THEY DEPOSED monarchs and elevated princelings with foolhardy self-confidence, yet seldom suffered for their temerity. They partitioned territories or attempted to weld together ethnic enemies with an historical disregard from which Africa still suffers. They built roads and railways, hospitals and schools, canals and harbors and elaborate courthouses with equal enthusiasm and, with few exceptions, loved their work if not the conditions in which they did it, and displayed a genuine though patriarchal affection for the people they saw themselves as serving. None doubted the wisdom of their atttempts. Inner questions were left to the few intellectuals among them, notably Leonard Woolf, Joyce Cary, and (later) George Orwell. Even so, Woolf, that most anti-imperial "bounder," could write in later life that had he not met Virginia Stephen he would have chosen to immerse himself forever as a district officer in Ceylon, married to a Singhalese wife, while Cary, who conducted an unending war with his superiors, finally left West Africa only for the sake of his wife -- and then set his first few novels in that country. Neither foresaw, for all their insight, how soon the end would come.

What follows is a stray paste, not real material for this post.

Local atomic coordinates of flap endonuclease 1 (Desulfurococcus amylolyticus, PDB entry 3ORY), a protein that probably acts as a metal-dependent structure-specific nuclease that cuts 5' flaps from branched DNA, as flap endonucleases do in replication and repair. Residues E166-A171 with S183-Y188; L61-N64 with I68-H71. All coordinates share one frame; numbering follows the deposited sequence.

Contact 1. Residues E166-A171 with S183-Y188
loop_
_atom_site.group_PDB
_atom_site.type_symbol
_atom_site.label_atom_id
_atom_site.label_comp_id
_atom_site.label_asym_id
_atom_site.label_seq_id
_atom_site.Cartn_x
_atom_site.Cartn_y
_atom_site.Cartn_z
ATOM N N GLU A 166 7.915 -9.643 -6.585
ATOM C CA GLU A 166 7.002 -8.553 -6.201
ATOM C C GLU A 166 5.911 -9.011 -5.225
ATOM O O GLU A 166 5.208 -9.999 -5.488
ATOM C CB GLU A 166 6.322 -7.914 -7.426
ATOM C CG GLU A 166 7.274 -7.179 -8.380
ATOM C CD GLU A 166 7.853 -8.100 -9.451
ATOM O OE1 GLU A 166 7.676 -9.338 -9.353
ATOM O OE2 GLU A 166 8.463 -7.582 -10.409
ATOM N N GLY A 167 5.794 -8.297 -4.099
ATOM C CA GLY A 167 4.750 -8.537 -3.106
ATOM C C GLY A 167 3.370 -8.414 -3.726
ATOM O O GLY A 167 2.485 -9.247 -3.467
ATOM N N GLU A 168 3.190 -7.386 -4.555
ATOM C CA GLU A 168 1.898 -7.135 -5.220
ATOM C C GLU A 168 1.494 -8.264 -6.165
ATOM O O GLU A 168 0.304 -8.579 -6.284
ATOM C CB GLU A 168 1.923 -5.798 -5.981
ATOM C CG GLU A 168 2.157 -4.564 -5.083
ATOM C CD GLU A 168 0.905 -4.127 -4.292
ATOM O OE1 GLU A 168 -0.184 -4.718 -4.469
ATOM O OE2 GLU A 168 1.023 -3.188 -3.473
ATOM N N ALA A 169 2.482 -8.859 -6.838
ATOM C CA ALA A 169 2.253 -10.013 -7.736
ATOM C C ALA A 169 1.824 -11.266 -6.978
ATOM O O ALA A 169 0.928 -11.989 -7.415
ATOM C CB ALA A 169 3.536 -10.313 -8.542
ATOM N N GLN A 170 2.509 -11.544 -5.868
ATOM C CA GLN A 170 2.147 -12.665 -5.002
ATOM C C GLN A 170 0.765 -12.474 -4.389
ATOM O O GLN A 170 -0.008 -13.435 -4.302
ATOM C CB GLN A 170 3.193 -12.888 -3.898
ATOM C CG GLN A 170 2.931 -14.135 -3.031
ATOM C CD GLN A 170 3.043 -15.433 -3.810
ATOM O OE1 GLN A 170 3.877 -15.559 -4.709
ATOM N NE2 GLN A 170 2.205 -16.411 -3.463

For a generation after the fatal shot rang out in Sarajevo, young Britishers rode, walked, or bicycled their territories from Barbados to Brunei, fostering the continuance of ideas and a way of life already gone at home. What becomes apparent as the book progresses is not so much the underlying social Darwinism inherent in the idea of Empire (though that is clear enough), as the inventiveness of the sliding scale of democratic principles applied in such highhanded, paradoxical fashion to such a diversity of cultures. At the end, Pax Britannica, despite its many mistakes and hypocrisies, remained a more immediate reality to the ruled than the rulers, who seem, in retrospect, to have been almost too hasty in shedding their responsibilities.
It takes no very sensitive teeth to grate at George Santayana's Wide World Magazine sentimentality when he writes: "Not since the heroic days of Greece has the world had such a sweet, just, boyish master." But a glance at the old red areas on the globe, now so vari-colored, makes it easier to agree with him as he continues: "It will be a black day for the human race when scientific blackguards, conspirators and fanatics manage to supplant him."
Valerie Pakenham's fine sense of the past allows her to achieve moments of irony without ever descending to belittlement. The book is furnished with excellent photographs, a bibliography, notes and index. Best of all, it reads with admirable ease and pace.